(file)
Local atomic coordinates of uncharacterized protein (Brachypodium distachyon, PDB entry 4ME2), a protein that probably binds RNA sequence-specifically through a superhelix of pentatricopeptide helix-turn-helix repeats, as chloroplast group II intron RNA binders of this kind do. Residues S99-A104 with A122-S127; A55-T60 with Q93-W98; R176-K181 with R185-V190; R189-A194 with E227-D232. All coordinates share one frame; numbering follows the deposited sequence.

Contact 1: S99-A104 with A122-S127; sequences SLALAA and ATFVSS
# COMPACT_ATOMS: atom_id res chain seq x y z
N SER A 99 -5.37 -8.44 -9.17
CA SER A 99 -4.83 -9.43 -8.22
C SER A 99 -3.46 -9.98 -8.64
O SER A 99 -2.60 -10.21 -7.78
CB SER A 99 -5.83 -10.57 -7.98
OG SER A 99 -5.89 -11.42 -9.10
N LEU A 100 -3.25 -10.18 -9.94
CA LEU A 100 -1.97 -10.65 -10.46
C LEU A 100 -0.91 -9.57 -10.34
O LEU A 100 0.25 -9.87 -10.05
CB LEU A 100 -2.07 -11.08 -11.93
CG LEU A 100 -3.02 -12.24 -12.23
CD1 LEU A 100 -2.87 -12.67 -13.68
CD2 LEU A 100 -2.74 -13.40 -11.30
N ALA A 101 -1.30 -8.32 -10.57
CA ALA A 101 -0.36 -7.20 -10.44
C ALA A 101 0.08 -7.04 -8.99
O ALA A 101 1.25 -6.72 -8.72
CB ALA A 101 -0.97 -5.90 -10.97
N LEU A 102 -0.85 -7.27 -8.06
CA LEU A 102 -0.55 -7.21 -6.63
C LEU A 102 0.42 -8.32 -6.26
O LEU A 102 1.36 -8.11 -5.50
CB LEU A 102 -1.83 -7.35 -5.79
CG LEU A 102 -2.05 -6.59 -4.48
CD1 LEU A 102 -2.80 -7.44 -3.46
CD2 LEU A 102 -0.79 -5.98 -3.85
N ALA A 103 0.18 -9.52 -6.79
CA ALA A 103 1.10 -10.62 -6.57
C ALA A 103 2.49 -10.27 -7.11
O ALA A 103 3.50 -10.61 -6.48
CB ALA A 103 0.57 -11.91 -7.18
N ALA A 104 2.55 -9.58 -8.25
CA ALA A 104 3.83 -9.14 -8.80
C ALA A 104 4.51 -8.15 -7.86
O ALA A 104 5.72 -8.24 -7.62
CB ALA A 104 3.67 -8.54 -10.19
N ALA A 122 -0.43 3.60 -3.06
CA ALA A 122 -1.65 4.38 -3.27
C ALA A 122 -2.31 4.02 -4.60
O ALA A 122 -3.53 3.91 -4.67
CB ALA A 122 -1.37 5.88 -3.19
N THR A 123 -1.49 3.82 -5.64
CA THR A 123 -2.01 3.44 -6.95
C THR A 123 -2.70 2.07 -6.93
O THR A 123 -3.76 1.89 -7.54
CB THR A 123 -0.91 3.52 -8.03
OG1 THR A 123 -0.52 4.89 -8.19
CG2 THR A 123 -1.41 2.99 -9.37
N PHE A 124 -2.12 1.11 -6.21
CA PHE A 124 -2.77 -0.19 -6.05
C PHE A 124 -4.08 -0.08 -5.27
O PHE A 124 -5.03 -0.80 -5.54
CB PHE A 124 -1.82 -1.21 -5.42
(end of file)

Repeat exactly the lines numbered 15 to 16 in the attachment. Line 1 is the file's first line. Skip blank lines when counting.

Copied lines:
CG LEU A 100 -3.02 -12.24 -12.23
CD1 LEU A 100 -2.87 -12.67 -13.68